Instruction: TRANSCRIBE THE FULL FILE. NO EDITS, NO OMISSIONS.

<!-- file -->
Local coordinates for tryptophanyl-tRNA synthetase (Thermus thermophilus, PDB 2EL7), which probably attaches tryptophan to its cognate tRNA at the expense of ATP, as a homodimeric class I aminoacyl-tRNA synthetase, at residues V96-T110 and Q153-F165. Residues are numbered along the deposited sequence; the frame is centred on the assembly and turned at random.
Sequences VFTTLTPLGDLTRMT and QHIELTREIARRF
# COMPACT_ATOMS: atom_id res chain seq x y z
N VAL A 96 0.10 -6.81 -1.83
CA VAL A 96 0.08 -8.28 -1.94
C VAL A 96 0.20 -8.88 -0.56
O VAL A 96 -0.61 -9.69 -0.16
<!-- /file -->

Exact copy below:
Local coordinates for tryptophanyl-tRNA synthetase (Thermus thermophilus, PDB 2EL7), which probably attaches tryptophan to its cognate tRNA at the expense of ATP, as a homodimeric class I aminoacyl-tRNA synthetase, at residues V96-T110 and Q153-F165. Residues are numbered along the deposited sequence; the frame is centred on the assembly and turned at random.
Sequences VFTTLTPLGDLTRMT and QHIELTREIARRF
# COMPACT_ATOMS: atom_id res chain seq x y z
N VAL A 96 0.10 -6.81 -1.83
CA VAL A 96 0.08 -8.28 -1.94
C VAL A 96 0.20 -8.88 -0.56
O VAL A 96 -0.61 -9.69 -0.16